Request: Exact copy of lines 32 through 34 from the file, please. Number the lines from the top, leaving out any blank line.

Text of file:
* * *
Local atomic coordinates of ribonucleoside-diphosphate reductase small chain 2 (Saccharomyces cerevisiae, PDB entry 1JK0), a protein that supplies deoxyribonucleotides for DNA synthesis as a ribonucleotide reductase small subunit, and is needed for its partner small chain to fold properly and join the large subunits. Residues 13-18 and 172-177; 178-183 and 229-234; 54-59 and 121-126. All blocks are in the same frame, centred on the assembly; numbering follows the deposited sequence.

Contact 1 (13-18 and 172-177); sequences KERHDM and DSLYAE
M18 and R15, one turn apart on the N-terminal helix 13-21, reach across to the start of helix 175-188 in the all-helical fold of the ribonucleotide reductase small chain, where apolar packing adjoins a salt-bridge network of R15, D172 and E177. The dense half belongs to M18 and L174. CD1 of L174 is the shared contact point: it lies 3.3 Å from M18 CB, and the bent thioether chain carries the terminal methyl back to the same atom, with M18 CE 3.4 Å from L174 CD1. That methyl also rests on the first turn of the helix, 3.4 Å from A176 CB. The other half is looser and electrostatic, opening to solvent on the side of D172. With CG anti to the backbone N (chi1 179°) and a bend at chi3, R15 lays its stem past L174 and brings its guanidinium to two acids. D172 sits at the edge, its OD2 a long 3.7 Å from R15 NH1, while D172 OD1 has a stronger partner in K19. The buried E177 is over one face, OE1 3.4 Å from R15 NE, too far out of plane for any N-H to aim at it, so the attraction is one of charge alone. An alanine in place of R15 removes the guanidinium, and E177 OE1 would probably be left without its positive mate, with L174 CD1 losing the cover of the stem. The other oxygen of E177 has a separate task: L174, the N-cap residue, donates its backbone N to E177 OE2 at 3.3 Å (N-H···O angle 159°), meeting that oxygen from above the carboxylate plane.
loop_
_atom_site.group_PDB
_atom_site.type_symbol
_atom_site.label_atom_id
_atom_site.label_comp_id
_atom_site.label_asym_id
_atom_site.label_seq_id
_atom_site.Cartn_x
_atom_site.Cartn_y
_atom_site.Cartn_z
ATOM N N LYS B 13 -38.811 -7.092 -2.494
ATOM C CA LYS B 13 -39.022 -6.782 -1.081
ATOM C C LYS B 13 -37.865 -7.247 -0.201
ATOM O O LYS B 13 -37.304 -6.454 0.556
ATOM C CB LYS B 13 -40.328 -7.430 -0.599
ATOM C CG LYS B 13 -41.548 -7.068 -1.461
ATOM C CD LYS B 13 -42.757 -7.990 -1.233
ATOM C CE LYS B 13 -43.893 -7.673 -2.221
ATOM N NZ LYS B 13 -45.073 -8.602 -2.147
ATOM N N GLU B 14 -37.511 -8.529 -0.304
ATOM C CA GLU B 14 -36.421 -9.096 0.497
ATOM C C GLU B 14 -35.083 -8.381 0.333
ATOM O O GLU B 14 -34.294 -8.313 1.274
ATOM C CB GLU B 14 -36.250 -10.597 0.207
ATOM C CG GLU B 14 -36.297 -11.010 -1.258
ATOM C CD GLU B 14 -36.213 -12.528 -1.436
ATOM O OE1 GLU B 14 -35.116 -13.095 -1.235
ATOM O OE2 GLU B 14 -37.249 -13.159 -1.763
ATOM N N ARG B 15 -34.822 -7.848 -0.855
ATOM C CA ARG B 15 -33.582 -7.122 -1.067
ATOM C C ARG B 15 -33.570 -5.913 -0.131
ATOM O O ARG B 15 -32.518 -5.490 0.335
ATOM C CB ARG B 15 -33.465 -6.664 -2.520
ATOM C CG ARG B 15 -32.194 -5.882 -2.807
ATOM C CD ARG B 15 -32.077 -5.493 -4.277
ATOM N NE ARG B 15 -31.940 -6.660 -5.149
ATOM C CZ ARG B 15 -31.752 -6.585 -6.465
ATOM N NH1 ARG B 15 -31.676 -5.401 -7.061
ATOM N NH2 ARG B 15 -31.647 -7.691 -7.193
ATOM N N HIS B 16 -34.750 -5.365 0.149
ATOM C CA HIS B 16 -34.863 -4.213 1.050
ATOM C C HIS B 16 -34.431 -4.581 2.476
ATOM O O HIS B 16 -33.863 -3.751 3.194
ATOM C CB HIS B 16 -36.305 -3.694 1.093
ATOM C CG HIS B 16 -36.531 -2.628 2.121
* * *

ATOM N N ARG B 15 -34.822 -7.848 -0.855
ATOM C CA ARG B 15 -33.582 -7.122 -1.067
ATOM C C ARG B 15 -33.570 -5.913 -0.131